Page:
Global Travel Media » Blog Archive » JOHN ROZENTALS reports on a new development for Yalumba with some of its oldest vines.

Home » Beverage »Headline News » Currently Reading:

JOHN ROZENTALS reports on a new development for Yalumba with some of its oldest vines.

September 13, 2019 Beverage, Headline News No Comments Email Email

Anyway, there I am being driven round one of Yalumba’s home vineyards in the Barossa by Jane Ferrari, a winemaker by trade but described on the company’s website as its ‘wine ambassador’.

Suddenly she pulls up next to some old bush vines, opens the back of her covered ute, and fetches a couple of bottles of red.

Jane seems to know everyone in the Barossa, and she obviously loves the place dearly, but I think she seems happiest when she’s surrounded by the valley’s gnarled old vines and talking about the glorious reds they make.

“Thought you might like to taste the stuff we make from these old grenache vines,” she says as she pours a couple of glasses, “while we’re right among them.”

It’s mid-winter and quite cold in the Barossa, but the day has scrubbed up quite clear and to taste these superb reds among the vines from which they were produced is a highlight of my wine-writing career.

I’d done similar things in the Hill Smith family’s Pewsey Vale and Heggies vineyards the day before and the Yalumba people had assured me that they were planning similar events for the general public — so that anyone could taste the wine right within the terroir it was grown.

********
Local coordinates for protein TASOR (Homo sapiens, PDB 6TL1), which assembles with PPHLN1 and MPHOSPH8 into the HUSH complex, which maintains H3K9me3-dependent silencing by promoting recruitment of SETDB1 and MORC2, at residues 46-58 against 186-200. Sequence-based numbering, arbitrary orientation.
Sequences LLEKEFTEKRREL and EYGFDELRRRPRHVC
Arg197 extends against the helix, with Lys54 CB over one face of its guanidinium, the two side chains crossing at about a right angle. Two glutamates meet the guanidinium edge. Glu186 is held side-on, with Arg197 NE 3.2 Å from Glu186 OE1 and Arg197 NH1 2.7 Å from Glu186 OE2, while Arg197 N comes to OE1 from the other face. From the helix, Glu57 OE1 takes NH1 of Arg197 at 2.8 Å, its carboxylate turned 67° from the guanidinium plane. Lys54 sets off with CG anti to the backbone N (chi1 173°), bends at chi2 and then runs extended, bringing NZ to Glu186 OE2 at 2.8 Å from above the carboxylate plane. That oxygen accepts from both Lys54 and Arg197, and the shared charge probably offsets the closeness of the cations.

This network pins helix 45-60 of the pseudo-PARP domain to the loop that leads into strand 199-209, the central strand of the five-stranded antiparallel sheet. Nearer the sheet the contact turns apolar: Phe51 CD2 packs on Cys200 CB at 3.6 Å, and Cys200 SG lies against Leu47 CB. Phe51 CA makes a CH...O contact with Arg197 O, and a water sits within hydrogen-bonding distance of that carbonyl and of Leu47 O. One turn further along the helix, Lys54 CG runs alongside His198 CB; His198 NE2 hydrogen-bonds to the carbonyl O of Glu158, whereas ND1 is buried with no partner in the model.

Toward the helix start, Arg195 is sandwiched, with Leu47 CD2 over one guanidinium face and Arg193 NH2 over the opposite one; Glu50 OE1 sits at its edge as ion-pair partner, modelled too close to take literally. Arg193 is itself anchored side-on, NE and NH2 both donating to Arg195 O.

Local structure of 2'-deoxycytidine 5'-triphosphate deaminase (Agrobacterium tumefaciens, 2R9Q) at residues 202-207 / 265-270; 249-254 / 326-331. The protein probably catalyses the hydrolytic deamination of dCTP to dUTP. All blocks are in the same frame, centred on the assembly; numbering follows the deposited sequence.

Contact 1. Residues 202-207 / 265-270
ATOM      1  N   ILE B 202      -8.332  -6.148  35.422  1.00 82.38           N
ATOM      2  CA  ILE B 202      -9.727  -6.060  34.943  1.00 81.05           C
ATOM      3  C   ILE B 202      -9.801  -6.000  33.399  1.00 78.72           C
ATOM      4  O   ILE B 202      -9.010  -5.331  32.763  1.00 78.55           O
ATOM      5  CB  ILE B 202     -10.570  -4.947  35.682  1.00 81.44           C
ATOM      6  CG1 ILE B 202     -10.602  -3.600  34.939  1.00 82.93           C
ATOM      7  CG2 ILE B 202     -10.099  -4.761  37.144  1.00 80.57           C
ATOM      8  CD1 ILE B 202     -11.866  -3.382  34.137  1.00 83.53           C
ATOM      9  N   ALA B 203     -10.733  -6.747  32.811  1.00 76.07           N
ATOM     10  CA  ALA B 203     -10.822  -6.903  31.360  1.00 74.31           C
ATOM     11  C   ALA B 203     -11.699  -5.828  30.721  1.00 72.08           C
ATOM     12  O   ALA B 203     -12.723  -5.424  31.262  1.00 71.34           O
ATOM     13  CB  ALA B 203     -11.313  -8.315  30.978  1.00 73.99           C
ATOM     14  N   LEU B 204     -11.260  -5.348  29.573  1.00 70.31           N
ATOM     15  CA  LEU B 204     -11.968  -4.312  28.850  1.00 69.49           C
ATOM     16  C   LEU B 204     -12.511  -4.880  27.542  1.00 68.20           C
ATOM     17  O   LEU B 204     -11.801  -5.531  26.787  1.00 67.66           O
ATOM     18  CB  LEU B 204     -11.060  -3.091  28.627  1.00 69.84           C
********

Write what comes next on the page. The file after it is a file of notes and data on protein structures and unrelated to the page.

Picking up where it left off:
They may well have beaten me to the punch with Pewsey Vale and Heggies tastings but those same Yalumba people are now offering tastings-based tours of the company’s old-vine grenache.

The three-hour ‘Grenache Discovery’ tours and lunch are led by Kevin Glastonbury, Yalumba’s chief red winemaker, and are priced at $180 per person.

“There’s a sense that right now grenache’s time has come,” he said.

“Over the years I’ve been privileged to have worked with some amazing and significantly historic grenache vineyards.”

Phone 08 8561 3200 for further details.


Yalumba 2018 Block 2 Grenache Rose ($40): This is probably stretching things pricewise, but it is one hell of a rosé — made from a single block of 40-70-year-old bush vines grown on sandy loam over red clay. It’s dry. It’s vibrant. It’s probably the best rosé I’ve ever had. Need I say more? Apart from the suggestion to keep it for the very best smoked salmon.

Yalumba 2017 Wine Vale Grenache ($35): This youthful red is ample evidence that you don’t need loads of inky colour to have good grenache — any more than for some of the world’s top pinots. If you’re seeking an example of the variety’s hallmark sweet, floral fruit characters go no further than this gem made from 1949-planted dry-grown bush vines. I love it, especially with lighter meat dishes such as pork.


Yalumba 2016 The Tri-Centenary ($64): This magnificent, powerfully flavoured dry red is the epitome of the company’s old-vine grenache style. Made from a block of just 820 dry-grown bush vines planted in 1889, concentration of flavour is the key here. Save your pennies and share the bottle with a dear wine-loving friend, preferably unaccompanied to fully savour its dense flavours, or at the end of a meal with some excellent hard cheese.

Written by John Rozentals

Comment on this Article:

Platinium Partnership


Elite Partnership Sponsors


Premier Partnership Sponsors


Official Media Event Partner


Global travel media endorses the following travel Publication




%d bloggers like this:
%d bloggers like this: